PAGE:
This report documents field data collected in the San Joaquin River at Vernalis during the 2002 VAMP program. In the following sections, a short description of the experimental site is given, followed by a summary of the data collection methods. The methods of data reduction and analysis for each instrument are also presented. A discussion and conclusion section and appendices with data sets are included at the end of this report. All collected data are archived and available so that original data can be used for research and further analysis.

Acknowledgments

The authors wish to thank Bill Brazelton, Joe Grant, Joe Cruz, Mike Galvez, Neil Ganju, and Kevin Wright of the USGS California District for their efforts in the collection and interpretation of the field data. This project was funded by the USGS National Streamflow Information Program, National Research Program, and Hydro 21 Program, and by the CALFED Bay-Delta Authority administered by the U.S. Environmental Protection Agency.

DESCRIPTION OF STUDY SITE

The USGS has an established streamgaging station (11303500) for the San Joaquin River near Vernalis, California (Vernalis). The station is located at 37°40'34" latitude and 121°15'55" longitude in El Pescadero Grant, San Joaquin County on the west or left (looking downstream) bank of San Joaquin River 12 ft (3.7 m) downstream from Durham Ferry Highway Bridge. The site is 2.6 mi (4.2 km) downstream from the Stanislaus River, and 3.2 mi (5.2 km) northeast of Vernalis, California. The drainage area is about 13,536 mi2 (35,058 km2) including about 2100 mi2 (5439 km2) in James Bypass. The water discharge record was first established in July 1922, and continues to the present (2002). The gage height record is obtained with a nitrogen bubbler gage system; the gage datum is the National Geodetic Vertical Datum, 1929 (NGVD 1929). Records at this station are generally good. During low flow conditions, the river consists mainly of the return flows from irrigation areas. The maximum recorded-discharge at the site was 79,000 f3/s (2237 m3/s) on December 9, 1950. Water level was at 32.81 ft (10.00 m) at that time. The maximum recorded-elevation was 34.88 ft (10.63 m) on January 5, 1997.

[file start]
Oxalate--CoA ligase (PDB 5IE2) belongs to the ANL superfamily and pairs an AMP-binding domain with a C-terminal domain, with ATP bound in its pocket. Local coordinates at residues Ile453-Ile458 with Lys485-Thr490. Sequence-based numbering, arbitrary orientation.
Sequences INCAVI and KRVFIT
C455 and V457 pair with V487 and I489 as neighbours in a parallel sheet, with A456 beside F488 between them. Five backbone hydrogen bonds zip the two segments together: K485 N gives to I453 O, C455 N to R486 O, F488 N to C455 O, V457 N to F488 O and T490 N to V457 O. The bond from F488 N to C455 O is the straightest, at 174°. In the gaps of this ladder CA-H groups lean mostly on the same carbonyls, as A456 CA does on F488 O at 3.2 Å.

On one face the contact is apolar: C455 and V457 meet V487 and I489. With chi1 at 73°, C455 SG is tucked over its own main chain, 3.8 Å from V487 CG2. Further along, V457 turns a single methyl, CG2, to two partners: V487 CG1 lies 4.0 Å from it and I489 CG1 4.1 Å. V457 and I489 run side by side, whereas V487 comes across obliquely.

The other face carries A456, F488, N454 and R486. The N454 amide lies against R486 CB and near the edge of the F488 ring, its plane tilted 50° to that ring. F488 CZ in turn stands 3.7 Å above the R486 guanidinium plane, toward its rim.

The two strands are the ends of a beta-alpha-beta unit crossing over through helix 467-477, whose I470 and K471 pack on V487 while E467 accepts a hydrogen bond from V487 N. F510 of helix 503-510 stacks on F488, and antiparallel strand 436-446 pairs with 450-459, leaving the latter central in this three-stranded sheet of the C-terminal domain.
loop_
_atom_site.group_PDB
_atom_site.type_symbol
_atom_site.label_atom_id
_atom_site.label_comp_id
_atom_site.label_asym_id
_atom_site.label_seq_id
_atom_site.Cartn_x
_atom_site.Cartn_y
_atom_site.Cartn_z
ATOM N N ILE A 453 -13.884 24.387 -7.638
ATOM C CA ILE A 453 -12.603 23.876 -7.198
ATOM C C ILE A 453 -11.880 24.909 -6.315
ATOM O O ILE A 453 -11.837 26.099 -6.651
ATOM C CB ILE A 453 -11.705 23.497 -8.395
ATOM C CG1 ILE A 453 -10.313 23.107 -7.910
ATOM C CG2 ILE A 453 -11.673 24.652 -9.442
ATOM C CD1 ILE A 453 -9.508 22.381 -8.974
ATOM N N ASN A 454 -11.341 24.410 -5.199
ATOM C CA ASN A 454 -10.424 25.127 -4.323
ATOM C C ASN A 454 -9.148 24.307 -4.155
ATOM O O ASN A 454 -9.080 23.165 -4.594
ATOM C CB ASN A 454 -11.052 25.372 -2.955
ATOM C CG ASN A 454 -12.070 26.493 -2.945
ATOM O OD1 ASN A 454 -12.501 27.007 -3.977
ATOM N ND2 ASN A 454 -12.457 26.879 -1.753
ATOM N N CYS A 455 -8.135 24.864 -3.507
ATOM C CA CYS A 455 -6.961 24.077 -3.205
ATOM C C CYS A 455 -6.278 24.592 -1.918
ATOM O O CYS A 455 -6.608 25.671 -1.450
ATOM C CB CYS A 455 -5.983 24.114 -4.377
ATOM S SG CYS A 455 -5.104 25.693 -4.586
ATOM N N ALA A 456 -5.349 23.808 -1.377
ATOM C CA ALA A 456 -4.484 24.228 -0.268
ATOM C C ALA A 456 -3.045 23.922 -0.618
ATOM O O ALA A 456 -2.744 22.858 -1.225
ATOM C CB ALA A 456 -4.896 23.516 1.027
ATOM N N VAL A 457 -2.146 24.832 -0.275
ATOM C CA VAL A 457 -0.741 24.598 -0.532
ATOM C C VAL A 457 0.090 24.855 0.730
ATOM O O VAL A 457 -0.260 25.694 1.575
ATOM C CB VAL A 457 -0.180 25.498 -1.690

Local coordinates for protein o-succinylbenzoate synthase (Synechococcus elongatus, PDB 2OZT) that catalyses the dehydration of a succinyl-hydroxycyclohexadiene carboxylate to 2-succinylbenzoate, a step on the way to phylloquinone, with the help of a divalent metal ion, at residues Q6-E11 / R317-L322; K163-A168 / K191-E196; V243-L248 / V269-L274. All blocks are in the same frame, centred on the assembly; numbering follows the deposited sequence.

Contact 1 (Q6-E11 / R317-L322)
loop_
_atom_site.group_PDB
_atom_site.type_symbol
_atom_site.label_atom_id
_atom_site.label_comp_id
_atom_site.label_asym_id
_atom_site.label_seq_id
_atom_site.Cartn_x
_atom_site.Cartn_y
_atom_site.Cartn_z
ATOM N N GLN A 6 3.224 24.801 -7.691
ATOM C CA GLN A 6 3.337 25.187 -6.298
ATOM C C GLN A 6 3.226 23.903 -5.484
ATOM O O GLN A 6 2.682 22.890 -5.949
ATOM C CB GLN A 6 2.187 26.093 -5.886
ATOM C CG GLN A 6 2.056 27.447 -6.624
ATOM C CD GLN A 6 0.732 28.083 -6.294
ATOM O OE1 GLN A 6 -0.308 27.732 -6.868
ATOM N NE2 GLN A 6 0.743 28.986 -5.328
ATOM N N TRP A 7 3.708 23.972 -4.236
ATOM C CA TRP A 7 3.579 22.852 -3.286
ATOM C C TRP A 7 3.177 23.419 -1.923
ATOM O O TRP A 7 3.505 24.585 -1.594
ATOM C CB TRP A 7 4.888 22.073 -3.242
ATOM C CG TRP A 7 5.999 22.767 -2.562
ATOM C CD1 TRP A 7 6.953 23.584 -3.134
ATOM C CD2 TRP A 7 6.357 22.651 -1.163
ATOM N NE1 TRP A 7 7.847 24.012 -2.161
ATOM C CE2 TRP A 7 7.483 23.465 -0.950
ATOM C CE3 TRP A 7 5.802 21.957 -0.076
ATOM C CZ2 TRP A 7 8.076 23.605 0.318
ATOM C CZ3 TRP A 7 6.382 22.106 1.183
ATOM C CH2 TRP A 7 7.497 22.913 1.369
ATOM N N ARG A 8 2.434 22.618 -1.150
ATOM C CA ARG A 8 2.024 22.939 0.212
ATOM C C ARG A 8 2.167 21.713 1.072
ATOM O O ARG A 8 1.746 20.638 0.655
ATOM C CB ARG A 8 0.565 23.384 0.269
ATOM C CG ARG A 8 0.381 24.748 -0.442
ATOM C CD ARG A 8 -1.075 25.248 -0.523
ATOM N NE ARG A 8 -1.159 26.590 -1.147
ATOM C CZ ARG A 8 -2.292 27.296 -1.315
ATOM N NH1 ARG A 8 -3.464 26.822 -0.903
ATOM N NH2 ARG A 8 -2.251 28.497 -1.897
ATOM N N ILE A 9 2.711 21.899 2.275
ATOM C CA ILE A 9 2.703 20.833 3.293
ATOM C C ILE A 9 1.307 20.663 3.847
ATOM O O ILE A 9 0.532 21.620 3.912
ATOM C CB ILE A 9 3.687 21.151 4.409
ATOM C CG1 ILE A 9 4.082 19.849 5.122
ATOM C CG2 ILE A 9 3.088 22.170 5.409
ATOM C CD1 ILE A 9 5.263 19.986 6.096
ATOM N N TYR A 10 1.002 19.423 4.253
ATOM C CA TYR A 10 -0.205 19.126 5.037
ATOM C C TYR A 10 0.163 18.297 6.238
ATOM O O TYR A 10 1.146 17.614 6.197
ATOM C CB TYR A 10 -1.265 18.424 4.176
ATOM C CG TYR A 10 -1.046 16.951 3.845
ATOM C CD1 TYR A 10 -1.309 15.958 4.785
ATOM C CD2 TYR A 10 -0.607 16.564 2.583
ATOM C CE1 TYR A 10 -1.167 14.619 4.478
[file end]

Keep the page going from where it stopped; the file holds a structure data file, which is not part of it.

During the 2002 VAMP experiment, the Hydro-21 Committee occupied a study site which was located in a straight stretch of the San Joaquin River approximately 1300 ft (400 m) downstream from the USGS gaging station at Vernalis. There is no tributary, or over-bank flow or storage between the gaging station and the study site, thus the river discharge determined at the gaging station should be the same as the discharge measured at the study site. A flat area on the left (west) river-bank provided space for equipment and instrument staging. At the study site, the river was approximately 230 ft (70 m) wide. The maximum depth was about 7 ft (2.1 m), with an averaged depth of 3.5 ft (1.1 m).